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  9. JPeK
    Jun 03, 2014 @ 11:06:44

    @Sirius: Yes, well said! The less extreme or obvious forms can be very insidious, I imagine (I’m straight, so I wouldn’t know personally). I think it’s safe to say that it’s a form of subtle emotional abuse, or even gaslighting in some situations, and it builds up over time and makes it difficult for the victim to call out the abuser for the mistreatment. Perhaps the abuser isn’t doing consciously or intentionally, but the effects could still be very painful and damaging. It could be frustrating, too, because the people around the victim might think/say, “Hey! Why are you upset! You’re safe! Your family has you over for holidays! What’s the big deal?” without realizing all the subtle put-downs and insults and “little” mistreatments that might be happening.

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  10. Sirius
    Jun 03, 2014 @ 11:10:09

    @JPeK: Thanks. I want to be clear, I said it above but want to repeat that I am not speaking from personal experience either – I am straight as well.

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  11. P. J. Dean
    Jun 03, 2014 @ 11:29:04

    I find this interesting as it just happens to coincide with the release by the US Post Office of a stamp featuring the murdered, gay activist, Harvey Milk. And the ridiculous reaction to it by a group called the American Family Association. Well, of course the group has its right to its beliefs but it showed quite pointedly how very much alive, prejudice and idiocy is. And how the individual who agrees with a group like that may not act out physically against anyone but will probably find nothing wrong in engaging in a little game of microaggression – that ongoing, non-stop bit of affrontery uttered by the seemingly clueless, who are anything but. That’s enough meat there to write about if conflict is needed in a story. Showing here and there, the daily, subtle insults and how they shape or do not shape a gay person’s life. Very much in the same way microaggressions shape or do not shape other minority persons’ lives.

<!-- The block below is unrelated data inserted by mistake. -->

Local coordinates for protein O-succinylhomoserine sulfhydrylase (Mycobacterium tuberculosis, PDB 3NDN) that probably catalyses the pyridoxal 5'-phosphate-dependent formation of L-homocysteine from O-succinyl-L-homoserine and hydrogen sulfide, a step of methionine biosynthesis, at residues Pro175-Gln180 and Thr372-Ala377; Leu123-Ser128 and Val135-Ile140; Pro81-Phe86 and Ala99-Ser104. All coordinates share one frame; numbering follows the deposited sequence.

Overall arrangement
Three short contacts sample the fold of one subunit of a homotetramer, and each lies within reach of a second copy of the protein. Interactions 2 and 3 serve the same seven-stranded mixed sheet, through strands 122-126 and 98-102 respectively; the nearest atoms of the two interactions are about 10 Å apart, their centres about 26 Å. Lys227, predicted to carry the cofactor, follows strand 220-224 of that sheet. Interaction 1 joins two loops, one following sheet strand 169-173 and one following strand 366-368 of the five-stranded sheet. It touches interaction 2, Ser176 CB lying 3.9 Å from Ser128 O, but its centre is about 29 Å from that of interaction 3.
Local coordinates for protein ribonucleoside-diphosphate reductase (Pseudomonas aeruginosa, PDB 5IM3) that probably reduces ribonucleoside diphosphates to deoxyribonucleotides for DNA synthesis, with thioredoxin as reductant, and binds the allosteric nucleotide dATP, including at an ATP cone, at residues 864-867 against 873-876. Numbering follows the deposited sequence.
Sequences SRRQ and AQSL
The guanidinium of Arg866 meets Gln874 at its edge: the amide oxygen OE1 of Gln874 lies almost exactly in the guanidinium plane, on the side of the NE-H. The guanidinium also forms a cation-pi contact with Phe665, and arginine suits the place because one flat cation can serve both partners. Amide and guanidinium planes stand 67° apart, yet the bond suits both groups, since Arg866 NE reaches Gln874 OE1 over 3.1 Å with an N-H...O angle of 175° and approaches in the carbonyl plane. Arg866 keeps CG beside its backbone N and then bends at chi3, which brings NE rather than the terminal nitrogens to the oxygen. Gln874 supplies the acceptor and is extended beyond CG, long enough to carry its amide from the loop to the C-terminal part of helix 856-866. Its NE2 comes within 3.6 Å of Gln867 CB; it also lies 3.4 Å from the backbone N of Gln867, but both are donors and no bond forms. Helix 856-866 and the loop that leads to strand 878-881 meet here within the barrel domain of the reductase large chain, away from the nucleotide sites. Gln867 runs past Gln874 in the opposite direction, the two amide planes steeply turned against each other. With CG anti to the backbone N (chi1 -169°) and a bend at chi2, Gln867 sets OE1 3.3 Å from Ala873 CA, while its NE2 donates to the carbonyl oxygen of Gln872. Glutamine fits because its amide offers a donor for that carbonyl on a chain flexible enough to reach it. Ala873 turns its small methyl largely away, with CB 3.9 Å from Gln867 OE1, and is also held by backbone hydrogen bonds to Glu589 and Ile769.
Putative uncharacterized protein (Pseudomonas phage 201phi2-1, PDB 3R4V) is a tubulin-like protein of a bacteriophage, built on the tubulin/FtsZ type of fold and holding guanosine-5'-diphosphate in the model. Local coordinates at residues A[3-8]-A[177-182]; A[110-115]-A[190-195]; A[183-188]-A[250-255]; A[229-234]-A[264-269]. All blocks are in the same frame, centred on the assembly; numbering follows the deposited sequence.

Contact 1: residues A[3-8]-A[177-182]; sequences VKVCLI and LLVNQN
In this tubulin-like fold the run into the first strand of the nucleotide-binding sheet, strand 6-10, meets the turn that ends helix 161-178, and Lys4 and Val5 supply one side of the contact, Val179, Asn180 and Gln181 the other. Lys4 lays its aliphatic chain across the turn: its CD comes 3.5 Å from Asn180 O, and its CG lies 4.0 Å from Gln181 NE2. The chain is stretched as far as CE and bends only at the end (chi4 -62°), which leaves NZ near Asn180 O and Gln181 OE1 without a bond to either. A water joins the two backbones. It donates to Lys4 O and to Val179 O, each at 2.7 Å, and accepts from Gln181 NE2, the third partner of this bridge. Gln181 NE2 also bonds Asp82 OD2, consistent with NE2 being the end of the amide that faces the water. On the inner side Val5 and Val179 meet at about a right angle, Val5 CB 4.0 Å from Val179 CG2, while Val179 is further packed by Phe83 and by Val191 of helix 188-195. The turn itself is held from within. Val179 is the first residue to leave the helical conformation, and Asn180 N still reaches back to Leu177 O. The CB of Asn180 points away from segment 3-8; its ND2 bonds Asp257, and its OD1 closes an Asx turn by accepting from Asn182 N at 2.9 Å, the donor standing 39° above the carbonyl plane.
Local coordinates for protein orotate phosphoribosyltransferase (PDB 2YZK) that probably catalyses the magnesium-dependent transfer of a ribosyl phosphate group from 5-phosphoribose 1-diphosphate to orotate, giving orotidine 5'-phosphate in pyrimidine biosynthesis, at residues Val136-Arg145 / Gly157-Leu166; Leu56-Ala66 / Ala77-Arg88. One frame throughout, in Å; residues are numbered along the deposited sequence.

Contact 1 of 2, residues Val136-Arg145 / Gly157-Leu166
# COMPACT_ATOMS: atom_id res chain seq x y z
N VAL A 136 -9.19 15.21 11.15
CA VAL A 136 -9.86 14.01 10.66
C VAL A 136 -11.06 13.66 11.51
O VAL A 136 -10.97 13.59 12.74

Yes, the overt has moved into the covert. So, if one wants to write truthful depictions of minorities of all kinds, but still entertain, show conflict, and not preach to, or scare readers, then this writing of any contemporary romance with non-traditional characters should consider reflecting this new atmosphere. In life, we don’t only have the frothing-at-the-mouth, pitch-fork wavers but we don’t only have a land of well-wishers bearing candy canes and gumdrops either.

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  12. Sunita
    Jun 03, 2014 @ 11:33:45

    Thanks for the thought-provoking post, Kate. I agree that changing laws in parts of North American and Western Europe have somewhat changed the most common conflicts used in m/m romance. I agree with Sirius that institutional discrimination and strong individual homophobia have always been well covered in m/m, to the point where I sought out books that didn’t focus so much on the characters’ gayness. These kinds of books have been available for a long time; Lanyon always acknowledges the influence of those who preceded him, e.g., Michael Nava and Joseph Hansen. And none of Sean Kennedy’s books revolve around being gay as the main conflict between the MCs.

    I wouldn’t agree at all that homophobia is basically vanquished and therefore those conflicts aren’t as available for fictional purposes. There are still more states in the US that don’t have egalitarian laws than states that do, and then there are all the ways that gays can be discriminated against that aren’t covered by legislation. So there’s still plenty of conflict to mine.

    Especially in arenas that are stereotypically coded as masculine, you’re going to find a lot of pushback at the individual or everyday level even when the institution is formally committed to acceptance. I haven’t read the Witt and Grant book, but there’s plenty of day-to-day homophobia in the military and they could have mined that had they wanted to; I assume they chose the hierarchy conflict because they wanted to explore that.

    In some ways I think the tension between the structural changes and the individual resistance is one of the most interesting areas to explore. I don’t know a single LGBT person or activist who isn’t surprised at the speed at which same-sex marriage laws have changed, and I think that’s because even people who have had relatively pleasant histories have still had plenty of experience with homophobia.